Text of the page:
I just finished reading “The Power of TED, The Empowerment Dynamic.”  I found this short, easy-to-read parable quite fascinating.  It was so enlightening that I have been talking to everyone about it.

The funny thing is that as soon as they hear the title they think it has something to do with TED Talks.  In fact, it has nothing to do with TED talks (although I do think it would be a very good one). It is about the role that you decide to take on in your life.

This book as truly opened my eyes to the way I moved through a good portion of my life, in fact the default way that most people do.  My intention in writing this is to share “The Empowerment Dynamic” with you so that, like me, you can learn how to stop letting life happen to you and start choosing to live the life that you want.

The Dreaded Dynamic Triangle (DDT)

There are three roles in the DDT: the Victim, the Rescuer and the Persecutor.

Our Victim feels powerless in the world.  Everything happens to him and his self-identity is “poor me.”

The Rescuer protects the Victim and in one way or another helps the Victim to “numb out.”  Although convinced that he is well-intentioned, he enables the “poor me” attitude by responding with “poor you” perspective.

The Persecutor is, in the Victim’s perspective, the reason that he feels powerless.

Which of these roles do you identify with most?

Keep in mind that the roles in this triangle may change at any point.  The Victim may become the Rescuer or the Rescuer may become the Persecutor, sometimes even in the same day!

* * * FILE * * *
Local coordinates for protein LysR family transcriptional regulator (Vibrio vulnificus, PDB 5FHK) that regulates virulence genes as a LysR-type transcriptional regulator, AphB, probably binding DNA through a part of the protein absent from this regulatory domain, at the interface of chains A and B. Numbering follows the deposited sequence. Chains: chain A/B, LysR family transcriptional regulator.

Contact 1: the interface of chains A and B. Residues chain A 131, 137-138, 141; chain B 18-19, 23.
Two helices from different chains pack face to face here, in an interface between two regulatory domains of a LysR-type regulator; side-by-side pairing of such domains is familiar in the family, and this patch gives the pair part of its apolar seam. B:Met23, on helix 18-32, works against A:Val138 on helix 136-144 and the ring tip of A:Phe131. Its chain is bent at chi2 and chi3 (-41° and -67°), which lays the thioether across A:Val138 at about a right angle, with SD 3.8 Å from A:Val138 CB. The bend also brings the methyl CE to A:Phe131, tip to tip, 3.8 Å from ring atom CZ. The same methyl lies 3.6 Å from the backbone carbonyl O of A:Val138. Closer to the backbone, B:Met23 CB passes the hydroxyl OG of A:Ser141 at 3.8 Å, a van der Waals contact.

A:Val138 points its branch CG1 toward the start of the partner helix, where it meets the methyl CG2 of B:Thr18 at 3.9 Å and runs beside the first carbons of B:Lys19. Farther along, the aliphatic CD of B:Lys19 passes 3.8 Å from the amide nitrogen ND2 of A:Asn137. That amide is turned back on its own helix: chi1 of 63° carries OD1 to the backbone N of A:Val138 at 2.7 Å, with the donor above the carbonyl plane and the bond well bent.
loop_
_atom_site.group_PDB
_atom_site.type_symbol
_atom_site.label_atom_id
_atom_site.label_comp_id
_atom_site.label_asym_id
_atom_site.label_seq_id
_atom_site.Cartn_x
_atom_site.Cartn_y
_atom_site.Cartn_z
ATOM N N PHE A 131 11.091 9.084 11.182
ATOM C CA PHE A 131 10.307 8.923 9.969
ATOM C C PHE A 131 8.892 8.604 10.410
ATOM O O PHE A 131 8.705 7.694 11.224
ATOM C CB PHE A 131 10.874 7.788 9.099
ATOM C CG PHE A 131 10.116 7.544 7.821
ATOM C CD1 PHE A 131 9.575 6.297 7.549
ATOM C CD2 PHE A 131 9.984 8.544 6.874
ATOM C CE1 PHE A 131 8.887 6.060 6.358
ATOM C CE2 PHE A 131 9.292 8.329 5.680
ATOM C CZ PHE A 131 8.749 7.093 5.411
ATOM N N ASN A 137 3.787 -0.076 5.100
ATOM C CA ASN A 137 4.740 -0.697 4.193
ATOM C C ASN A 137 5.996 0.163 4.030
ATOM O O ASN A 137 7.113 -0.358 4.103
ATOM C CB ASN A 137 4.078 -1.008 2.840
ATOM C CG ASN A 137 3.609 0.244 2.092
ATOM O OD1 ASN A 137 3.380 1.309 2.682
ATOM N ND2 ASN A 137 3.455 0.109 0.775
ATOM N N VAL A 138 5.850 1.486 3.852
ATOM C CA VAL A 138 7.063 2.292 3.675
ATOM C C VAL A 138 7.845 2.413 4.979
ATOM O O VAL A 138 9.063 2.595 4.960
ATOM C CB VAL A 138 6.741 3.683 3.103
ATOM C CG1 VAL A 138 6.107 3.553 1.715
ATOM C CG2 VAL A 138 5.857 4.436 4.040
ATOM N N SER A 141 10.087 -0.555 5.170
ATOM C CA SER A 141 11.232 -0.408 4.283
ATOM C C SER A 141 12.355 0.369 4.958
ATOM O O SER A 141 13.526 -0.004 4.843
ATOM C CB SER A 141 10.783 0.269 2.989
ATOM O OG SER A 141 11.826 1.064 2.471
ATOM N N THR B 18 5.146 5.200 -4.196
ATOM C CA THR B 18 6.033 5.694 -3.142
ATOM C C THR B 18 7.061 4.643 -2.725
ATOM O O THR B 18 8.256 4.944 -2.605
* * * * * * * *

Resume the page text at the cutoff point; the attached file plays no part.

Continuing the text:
An example of this changeable dynamic is when you had a bad day at work, you had a car accident or something just mildly distressing. (You are the Victim)  You get home and feel that you deserve a reward for suffering through the situation so you head to the freezer to eat some of that Ben and Jerry’s ice cream that is calling to you.  (It is the Rescuer).  A few days later you get on the scale and are devastated that it shows that you have gained a couple of pounds (in this case the rescuer has become the Persecutor).  I see these roles play out in my clients all the time.

When you are in the Victim orientation, your focus is solely on the problem at hand. The problem creates an “inner state” of anxiety, and then the you react in fight, flight or freeze. (React being the key word)

What if there was a better way?

The Empowerment Dynamic (TED)

In Victim mode not much gets done, because you don’t feel like you have control over the situation.  The Victim is stuck. Even if he begins to feel better and begins moving forward, he often ends up going back to being a Victim as soon as another hurdle arises.  But, what if the Victim was to have a shift and became a Creator?

In fact, the opposite of Victim is Creator.

In this role, the focus is on the vision or the outcome…on what you want rather than what you don’t want.  That isn’t to say that problems don’t come up, they do. But the Creator solves them and moves on; he responds to them with passion and focus taking baby steps.  (Respond being the key word)

In The Empowerment Dynamic, the Persecutor becomes the Challenger, and as the opposite of the Persecutor he looks at what happens as “a call to action, learning or growth.”  And, the Rescuer becomes a Coach.  For the Coach there is no such thing as a Victim.  He sees everyone as a Creator, and in doing so he mentors and guides the Creator asking questions and offering baby steps to assist the Creator in achieving his dream or his outcome.

All of a sudden, the same situation takes on a completely different feeling!

This little book has sparked in me a whole new awareness of how I used to move through life, and how I want to move through the rest of my life.  To live life to the fullest, it is necessary to become a Creator. No matter what obstacles are put in front of me, and there will be many, I get to choose how I respond to them.

What do you choose to be… a Victim or a Creator?  To be challenged or persecuted?  To be rescued or coached?

Every choice in life either moves you forward or keeps you stuck.  -Oprah Winfrey